Original article on MIT News website
MIT’s Susan Murcott is dedicated to providing clean water access and building a new generation of humanitarian water leaders.
As a child, Susan Murcott '90 SM '92 saw firsthand the long-term impact that water- and food-borne illness can have on people.
At age 16, her maternal grandmother contracted polio, which can be transmitted through direct contact with someone infected with the virus or, occasionally, through contaminated food and water. As a result of the illness, she was forever paralyzed from the waist down. Though Murcott didn’t know it at the time, her decades-long career focusing on clean water access would bring her in close collaboration with countless others around the world whose lives, like her grandmother’s, are impacted by unsafe drinking water.
Murcott is an MIT environmental engineer, social entrepreneur, and educator who has spent her lifetime collaboratively developing and implementing effective, affordable solutions to provide safe water to the world’s neediest.
“My core work has been focused on water, sanitation, and hygiene,” Murcott says. “It’s not sexy, it’s not a money maker, and it’s not high-profile news even though there are more childhood deaths each year attributable to water-related diseases than to Covid-19.”
Globally, 2.2 billion people lack safely managed water and 4.2 billion lack basic sanitation. Polluted water is one of the world’s leading causes of disease and death, particularly for children under the age of 5. Furthermore, women and children bear the disproportionate burden of securing household water, limiting their ability to focus on education, employment, and other opportunities for economic and social advancement.
“I've spent 30 years trying to wake people up to the reality of the importance of safe drinking water, both given my family history and travels around the world,” says Murcott. “I feel like it’s still an invisible problem — invisible, at least, to those of us who are privileged enough to take safe water, sanitation, and hygiene for granted.”
Throughout her time at MIT — as a student, then a senior lecturer in the Department of Civil and Environmental Engineering, and now as a lecturer at MIT D-Lab and a principal investigator driving water solutions innovations through the Abdul Latif Jameel Water and Food Systems Lab (J-WAFS) — Murcott has addressed these challenges head-on.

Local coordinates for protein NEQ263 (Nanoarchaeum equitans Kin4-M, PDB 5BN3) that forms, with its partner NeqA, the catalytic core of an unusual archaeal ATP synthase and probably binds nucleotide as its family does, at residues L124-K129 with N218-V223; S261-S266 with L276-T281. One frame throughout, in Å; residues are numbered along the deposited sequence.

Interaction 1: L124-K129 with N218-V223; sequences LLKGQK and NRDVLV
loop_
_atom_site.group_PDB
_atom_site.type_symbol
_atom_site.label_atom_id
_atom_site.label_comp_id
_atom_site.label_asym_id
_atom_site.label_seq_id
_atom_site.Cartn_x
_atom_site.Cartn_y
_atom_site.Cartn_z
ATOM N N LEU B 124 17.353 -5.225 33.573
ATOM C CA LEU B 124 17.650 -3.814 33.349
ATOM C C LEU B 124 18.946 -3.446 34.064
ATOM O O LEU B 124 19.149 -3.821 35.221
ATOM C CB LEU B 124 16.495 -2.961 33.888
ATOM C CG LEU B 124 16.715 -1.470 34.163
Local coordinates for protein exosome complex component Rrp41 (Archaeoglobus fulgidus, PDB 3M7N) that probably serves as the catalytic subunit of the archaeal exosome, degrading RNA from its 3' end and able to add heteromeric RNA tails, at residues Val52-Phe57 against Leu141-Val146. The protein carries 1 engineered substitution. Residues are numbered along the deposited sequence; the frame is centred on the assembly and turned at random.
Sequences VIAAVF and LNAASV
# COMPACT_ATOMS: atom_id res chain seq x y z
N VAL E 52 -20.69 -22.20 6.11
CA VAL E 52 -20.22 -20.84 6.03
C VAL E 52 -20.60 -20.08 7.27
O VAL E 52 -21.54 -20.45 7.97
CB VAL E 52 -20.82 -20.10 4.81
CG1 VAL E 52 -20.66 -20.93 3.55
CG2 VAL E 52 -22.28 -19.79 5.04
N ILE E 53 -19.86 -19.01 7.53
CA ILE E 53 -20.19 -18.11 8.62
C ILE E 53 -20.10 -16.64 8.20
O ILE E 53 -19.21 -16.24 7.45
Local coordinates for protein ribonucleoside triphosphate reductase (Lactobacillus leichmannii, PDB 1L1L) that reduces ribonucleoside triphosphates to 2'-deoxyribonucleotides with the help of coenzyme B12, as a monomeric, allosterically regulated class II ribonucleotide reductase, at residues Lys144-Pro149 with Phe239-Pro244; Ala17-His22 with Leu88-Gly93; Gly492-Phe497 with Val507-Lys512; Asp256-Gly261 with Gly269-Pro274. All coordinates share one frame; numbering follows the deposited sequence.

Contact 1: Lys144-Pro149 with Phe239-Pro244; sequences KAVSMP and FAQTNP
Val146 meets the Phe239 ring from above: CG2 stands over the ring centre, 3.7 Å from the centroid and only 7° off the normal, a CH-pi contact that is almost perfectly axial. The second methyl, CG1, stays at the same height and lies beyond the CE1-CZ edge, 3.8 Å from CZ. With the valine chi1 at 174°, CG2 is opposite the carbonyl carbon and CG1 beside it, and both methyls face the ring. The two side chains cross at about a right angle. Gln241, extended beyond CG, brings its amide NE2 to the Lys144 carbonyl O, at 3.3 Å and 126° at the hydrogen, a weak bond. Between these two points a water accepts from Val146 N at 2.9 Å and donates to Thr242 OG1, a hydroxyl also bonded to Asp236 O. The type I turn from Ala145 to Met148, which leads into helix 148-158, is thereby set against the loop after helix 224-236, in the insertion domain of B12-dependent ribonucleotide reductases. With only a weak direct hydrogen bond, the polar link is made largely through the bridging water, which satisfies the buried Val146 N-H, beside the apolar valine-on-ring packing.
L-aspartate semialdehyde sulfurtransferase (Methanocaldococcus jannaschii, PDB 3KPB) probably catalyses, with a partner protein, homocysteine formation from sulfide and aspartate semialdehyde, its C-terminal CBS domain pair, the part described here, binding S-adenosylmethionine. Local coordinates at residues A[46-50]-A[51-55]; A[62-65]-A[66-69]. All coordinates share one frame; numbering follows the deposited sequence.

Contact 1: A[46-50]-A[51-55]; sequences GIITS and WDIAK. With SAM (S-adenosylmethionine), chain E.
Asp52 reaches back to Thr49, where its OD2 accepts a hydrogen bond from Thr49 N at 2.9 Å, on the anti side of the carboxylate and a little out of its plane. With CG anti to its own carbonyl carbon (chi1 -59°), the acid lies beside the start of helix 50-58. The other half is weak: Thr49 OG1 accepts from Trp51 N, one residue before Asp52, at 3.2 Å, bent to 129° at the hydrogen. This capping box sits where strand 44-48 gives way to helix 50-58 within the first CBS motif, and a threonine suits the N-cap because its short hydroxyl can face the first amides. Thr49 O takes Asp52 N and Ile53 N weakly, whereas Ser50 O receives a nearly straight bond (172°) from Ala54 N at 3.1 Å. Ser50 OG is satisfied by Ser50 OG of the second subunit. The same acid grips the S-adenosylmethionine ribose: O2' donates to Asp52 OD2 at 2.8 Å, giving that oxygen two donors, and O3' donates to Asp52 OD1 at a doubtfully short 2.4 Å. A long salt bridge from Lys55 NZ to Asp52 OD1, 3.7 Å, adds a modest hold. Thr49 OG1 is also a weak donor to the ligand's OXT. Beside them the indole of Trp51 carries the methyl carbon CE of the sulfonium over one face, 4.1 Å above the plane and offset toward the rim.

Murcott’s work started with megacities. Alongside her mentor and colleague, the late MIT civil engineering professor Donald Harleman, she helped to develop and promote innovation in low-energy, low-cost wastewater treatment as an engineering consultant to municipalities in megacities worldwide. Plants in Hong Kong, Rio de Janeiro, and Mexico City have adopted their strategies and are now serving approximately 15.2 million users combined, treating the wastewater instead of dumping raw sewage directly into local waterways.
A major turning point in Murcott’s career came when she was the keynote speaker and sole female engineer at the Second International Women and Water Conference in Kathmandu, Nepal, in 1998. At that time, 75 percent of Nepali women were illiterate, and many had children sick with water-related diseases. The organizers of that conference, educated women from Kathmandu, invited the entire spectrum of women throughout Nepal to attend. This meant that attendees at the conference included many illiterate women, all the way up to the Queen of Nepal.
Desperate for solutions to their water problems, the women asked Murcott for help. This encounter proved powerful and career-changing, inspiring her to pivot toward designing and implementing simple, affordable household drinking water systems by working together with these women and vulnerable households, in Nepal and beyond.
Major success came two year later, when her team of MIT graduate students and partners from the Nepal Department of Water Supply and Sewerage detected the first instances of arsenic in drinking water in Nepal. In collaboration with the Nepali nonprofit Environment and Public Health Organization (ENPHO), over 40,000 tests of arsenic in tubewell groundwater were conducted, tracking the extent of water contamination for the first time.